Fungal nail infections (onychomycosis)
Fungal infection of the nails is known as
onychomycosis. It is increasingly common with increased age. It rarely affects children.
Which organisms cause onychomycosis?
Onychomycosis can be due to:
- Dermatophytes such as Trichophyton rubrum (T rubrum), T. interdigitale. The infection is also known as tinea unguium.
- Yeasts such as Candida albicans.
- Moulds especially Scopulariopsis brevicaulis and Fusarium species.
T rubrum with
secondary bacterial infection
due to Microsporum
All nails are
yellow due to
T rubrum infection
Extensive tinea unguium
due to T rubrum
Clinical features of onychomycosis
Onychomycosis may affect one or more toenails and/or fingernails and most often involves the great toenail or the little toenail. It can present in one or several different patterns:
- Lateral onychomycosis. A white or yellow opaque streak appears at one side of the nail.
- Subungual hyperkeratosis. Scaling occurs under the nail.
- Distal onycholysis. The end of the nail lifts up. The free edge often crumbles.
- Superficial white onychomycosis. Flaky white patches and pits appear on the top of the nail plate.
- Proximal onychomycosis. Yellow spots appear in the half-moon (lunula).
- Complete destruction of the nail.
Candida infection of the nail plate generally results from paronychia and starts near the nail fold (the cuticle). The nail fold is swollen and red, lifted off the nail plate. White, yellow, green or black marks appear on the nearby nail and spread. The nail may lift off its bed and is tender if you press on it.
Mould infections are usually indistinguishable from tinea unguium.
Onychomycosis must be distinguished from other nail disorders such as:
- Bacterial infection especially Pseudomonas aeruginosa, which turns the nail black or green.
- Eczema or dermatitis.
- Lichen planus.
- Viral warts.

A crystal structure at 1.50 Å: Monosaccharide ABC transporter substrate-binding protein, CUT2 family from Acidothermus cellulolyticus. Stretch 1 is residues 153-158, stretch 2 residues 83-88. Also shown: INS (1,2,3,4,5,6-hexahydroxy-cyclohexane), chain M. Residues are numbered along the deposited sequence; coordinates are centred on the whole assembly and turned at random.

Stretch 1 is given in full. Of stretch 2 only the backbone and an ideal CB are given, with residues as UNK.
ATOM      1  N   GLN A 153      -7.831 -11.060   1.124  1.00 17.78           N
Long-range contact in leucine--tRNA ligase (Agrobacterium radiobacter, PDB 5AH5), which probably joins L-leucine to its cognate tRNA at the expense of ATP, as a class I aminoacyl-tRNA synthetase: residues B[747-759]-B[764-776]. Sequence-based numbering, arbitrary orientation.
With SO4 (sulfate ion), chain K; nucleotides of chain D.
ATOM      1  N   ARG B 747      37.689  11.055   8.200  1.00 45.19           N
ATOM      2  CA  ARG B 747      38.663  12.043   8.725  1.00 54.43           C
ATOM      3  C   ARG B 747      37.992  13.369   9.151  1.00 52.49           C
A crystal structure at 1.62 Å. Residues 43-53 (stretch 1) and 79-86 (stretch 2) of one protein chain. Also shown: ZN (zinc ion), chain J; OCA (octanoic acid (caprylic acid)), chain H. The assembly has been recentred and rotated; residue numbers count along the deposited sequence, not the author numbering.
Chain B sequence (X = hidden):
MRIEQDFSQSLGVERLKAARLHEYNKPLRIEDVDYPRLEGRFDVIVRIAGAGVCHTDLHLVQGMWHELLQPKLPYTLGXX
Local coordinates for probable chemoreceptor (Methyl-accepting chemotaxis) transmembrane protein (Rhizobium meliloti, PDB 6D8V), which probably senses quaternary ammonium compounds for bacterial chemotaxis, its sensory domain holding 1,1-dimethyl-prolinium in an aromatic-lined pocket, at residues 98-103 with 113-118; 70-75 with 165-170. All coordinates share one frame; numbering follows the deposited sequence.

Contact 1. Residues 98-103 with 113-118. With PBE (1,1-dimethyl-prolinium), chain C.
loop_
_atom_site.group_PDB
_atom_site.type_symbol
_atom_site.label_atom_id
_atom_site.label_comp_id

- Onychogryphosis (nail thickening and scaling under the nail), common in the elderly.
Nail clippings to confirm diagnosis of onychomycosis
Clippings should be taken from crumbling tissue at the end of the infected nail. The discoloured surface of the nails can be scraped off. The debris can be scooped out from under the nail.
Previous treatment can reduce the chance of growing the fungus successfully in culture so it is best to take the clippings before any treatment is commenced:
- To confirm the diagnosis – antifungal treatment will not be successful if there is another explanation for the nail condition.
- To identify the responsible organism. Moulds and yeasts may require different treatment from dermatophyte fungi.
- Treatment may be required for a prolonged period and is expensive. Partially treated infection may be impossible to prove for many months as antifungal drugs can be detected even a year later.
A nail biopsy may also reveal characteristic histopathological features of onychomycosis.
Treatment of onychomycosis
Fingernail infections are usually cured more quickly and effectively than toenail infections.
Mild infections affecting less than 80% of one or two nails may respond to topical antifungal medications but cure usually requires an oral antifungal medication for several months. Combined topical and oral treatment is probably the most effective regime.
Devices used to treat onychomycosis
Recently, non-drug treatment has been developed to treat onychomycosis thus avoiding the side effects and risks of oral antifungal drugs.
Lasers emitting infrared radiation are thought to kill fungi by the production of heat within the infected tissue. Laser treatment is reported to safely eradicate nail fungi with one to three, almost painless, sessions. Several lasers have been approved for this purpose by the FDA and other regulatory authorities.
- Nd:YAG continuous, long or short-pulsed lasers
- Ti:Sapphire modelocked laser
- Diode laser
Photodynamic therapy using application of 5-aminolevulinic acid or methyl aminolevulinate followed by exposure to red light has also been reported to be successful in small numbers of patients, whose nails were presoftened using urea ointment for a week or so.
Iontophoresis and ultrasound are under investiation as devices used to enhance the delivery of antifungal drugs to the nail plate.
- Guidelines for treatment of Onychomycosis (DT Roberts, WD Taylor, J Boyle) BJD, Vol. 148, No.3, March 2003 (p402) – British Association of Dermatologists
- Device-based Therapies for Onychomycosis Treatment Skin Therapy Letter. 2012;17(9)
On DermNet NZ:
- Onychomycosis – pathology
- Introduction to fungal infections
- Laboratory tests for fungal infections
- Treatment of fungal infections
- Nail disorders
- Best treatments clinical evidence for patients from the BMJ: Nail infection, fungal
- Onychomycosis – Medscape Reference
- Onychomycosis – emedicinehealth
- Fungal infection of nails – British Association of Dermatologists
- Patient information: Fungal nail infections (The Basics) – UpToDate (for subscribers)
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